I think there’s an issue this season in not backing Shields in the rotation. It’s Shields and some #4 starters. To be fair…I think KC tried to better the rotation and were rebuffed.. publicly when Santana declined the QO
Yeah, they did think they were a couple of pitchers short. And the pitching staff did the job, but were let down by off years from Butler, Gordon, Cain, and Escobar along with the failure to develop by Moose. Moore’s view was that it was time to win and establish that mentality and so far he’s succeeded. Tampa did a similar thing several years ago, went out of character and signed a pricy FA to break them out of years of losing. It’s a risk, Royals fell short, but made it interesting. This year they have an even better team, so have a chance to take the next step.
Off years? I agree that if KC hits on ALL offensive cylinders they might win…but that accounts for no regression of the pitching staff…and health. They made a run at Beltran and Santana and lost… that would of helped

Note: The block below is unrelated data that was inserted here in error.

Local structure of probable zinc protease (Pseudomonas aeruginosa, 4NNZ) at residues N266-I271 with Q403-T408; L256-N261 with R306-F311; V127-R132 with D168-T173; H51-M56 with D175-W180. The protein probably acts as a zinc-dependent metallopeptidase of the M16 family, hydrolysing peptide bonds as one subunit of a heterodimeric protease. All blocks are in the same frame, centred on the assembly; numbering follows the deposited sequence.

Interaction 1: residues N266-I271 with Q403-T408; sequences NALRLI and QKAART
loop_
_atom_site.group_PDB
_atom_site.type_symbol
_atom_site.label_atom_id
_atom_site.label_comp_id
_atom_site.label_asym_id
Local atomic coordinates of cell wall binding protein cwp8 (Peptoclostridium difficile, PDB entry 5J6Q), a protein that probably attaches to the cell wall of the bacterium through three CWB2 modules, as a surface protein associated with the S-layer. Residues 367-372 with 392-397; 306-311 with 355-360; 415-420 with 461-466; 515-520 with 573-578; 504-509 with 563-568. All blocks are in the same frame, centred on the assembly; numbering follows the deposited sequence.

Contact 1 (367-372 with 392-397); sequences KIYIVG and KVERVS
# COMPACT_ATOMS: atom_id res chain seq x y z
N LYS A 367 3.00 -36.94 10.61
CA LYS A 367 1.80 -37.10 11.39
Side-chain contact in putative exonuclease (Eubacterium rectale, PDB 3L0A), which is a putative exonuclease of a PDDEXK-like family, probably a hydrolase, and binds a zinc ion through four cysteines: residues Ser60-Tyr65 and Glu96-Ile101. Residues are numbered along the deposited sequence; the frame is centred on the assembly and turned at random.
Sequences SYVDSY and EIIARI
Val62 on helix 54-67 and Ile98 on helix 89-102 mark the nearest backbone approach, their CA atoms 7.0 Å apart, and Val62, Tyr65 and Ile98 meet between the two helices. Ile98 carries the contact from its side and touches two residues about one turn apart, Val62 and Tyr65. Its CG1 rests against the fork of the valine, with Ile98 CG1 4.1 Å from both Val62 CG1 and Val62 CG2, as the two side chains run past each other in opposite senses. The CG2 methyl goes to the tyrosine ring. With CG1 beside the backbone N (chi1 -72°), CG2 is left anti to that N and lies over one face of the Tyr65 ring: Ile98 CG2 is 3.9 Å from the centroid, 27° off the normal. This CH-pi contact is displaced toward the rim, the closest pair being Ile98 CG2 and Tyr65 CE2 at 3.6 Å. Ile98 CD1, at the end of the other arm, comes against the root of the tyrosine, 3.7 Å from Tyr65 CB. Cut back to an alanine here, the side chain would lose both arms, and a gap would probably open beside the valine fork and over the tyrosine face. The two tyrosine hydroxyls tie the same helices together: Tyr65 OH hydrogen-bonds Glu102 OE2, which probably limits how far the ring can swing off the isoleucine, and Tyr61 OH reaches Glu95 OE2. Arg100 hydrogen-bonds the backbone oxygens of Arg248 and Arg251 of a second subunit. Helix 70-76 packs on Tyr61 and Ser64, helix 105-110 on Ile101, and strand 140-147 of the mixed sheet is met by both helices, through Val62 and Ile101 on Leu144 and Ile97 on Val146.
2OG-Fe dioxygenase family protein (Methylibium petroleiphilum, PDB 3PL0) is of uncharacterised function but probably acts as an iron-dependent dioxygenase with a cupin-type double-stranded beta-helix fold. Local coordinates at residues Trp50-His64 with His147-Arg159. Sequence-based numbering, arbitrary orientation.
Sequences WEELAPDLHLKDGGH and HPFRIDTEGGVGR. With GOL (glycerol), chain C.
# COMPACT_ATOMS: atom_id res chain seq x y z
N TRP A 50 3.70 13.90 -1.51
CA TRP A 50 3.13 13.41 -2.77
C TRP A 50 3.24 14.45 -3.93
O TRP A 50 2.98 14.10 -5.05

Beltran would have been overwhelmed in RF at the K, worst full time defender in the game last year. He’s a DH in a grown up park, but should be alright at Yankee Stadium and in the East, less real estate to cover. If KC just gets a couple out of the five or six underachievers to step up it may be enough. That’s why they play the game.
The same thing could be said for half the teams in baseball..lol. I’ll give you a 100% guarantee.. 2014 will be more fun to watch than a bucket of Mark Quinn pop outs
My first thought when I heard the Myers/Shields deal was.. really? Because I felt they were trying to work out a David Price deal
Vandals Took The Handles
Last year Francona got the Indians to the playoffs by propping up Ubaldo and Kazmir. Very seldom did either get to the 7th inning, often leaving around the 5th. Tito did it by having a deep pen. On the other hand, the Indians defense was inconsistent, oftentimes keystone-koppish.
The Royals have the best defense and bullpen in the AL. They can carry a few so-so starters even if all that they can get out of them is 5 innings. It’s how MLB is being played today. We should be seeing 26 and 27 man rosters shortly, as calling up fresh pitchers from AAA 2 or 3 times a week is getting old.